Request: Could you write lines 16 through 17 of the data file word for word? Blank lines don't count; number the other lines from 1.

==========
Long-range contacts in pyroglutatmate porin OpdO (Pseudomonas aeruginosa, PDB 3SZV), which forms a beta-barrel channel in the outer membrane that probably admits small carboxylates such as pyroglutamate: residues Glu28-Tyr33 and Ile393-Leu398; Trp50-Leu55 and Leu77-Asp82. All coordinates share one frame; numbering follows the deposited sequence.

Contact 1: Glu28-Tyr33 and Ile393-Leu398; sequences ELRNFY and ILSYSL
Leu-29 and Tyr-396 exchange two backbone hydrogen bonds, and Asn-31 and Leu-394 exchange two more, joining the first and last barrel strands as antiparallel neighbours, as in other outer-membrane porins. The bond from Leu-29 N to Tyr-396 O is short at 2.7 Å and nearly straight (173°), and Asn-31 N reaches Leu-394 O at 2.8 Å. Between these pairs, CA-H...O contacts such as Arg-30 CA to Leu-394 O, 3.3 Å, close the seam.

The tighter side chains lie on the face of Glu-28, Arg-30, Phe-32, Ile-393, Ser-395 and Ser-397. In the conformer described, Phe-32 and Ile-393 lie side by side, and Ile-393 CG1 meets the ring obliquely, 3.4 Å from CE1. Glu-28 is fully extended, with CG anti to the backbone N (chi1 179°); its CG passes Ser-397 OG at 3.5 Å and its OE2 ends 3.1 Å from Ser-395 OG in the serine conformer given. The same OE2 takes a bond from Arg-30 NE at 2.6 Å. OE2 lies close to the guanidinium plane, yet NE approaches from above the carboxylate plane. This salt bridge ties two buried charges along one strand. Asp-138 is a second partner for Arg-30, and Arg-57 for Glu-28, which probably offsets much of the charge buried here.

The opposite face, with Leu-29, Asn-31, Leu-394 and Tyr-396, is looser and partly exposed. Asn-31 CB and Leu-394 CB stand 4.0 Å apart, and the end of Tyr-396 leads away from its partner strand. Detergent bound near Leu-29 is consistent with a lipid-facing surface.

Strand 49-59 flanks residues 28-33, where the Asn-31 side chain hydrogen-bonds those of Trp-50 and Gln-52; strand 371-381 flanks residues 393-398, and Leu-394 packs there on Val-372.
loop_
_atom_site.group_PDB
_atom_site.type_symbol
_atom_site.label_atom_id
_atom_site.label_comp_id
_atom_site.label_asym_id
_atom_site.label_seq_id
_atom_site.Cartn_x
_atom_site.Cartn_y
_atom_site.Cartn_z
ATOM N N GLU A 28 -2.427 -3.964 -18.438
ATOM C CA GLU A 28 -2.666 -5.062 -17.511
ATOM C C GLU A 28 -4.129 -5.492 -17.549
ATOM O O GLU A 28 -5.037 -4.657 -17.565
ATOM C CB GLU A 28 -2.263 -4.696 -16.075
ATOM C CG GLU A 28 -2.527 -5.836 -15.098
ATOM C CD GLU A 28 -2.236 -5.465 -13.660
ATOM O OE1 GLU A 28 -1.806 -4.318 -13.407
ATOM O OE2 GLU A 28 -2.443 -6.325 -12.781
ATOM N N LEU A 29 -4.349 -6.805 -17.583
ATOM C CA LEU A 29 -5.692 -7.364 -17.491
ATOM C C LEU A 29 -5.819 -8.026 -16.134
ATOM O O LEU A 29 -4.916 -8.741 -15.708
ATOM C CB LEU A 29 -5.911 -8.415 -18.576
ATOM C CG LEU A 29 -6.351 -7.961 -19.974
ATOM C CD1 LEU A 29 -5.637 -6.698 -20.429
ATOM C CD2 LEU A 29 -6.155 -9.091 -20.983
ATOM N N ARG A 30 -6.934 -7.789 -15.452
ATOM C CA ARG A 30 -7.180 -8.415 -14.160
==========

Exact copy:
_atom_site.Cartn_z
ATOM N N GLU A 28 -2.427 -3.964 -18.438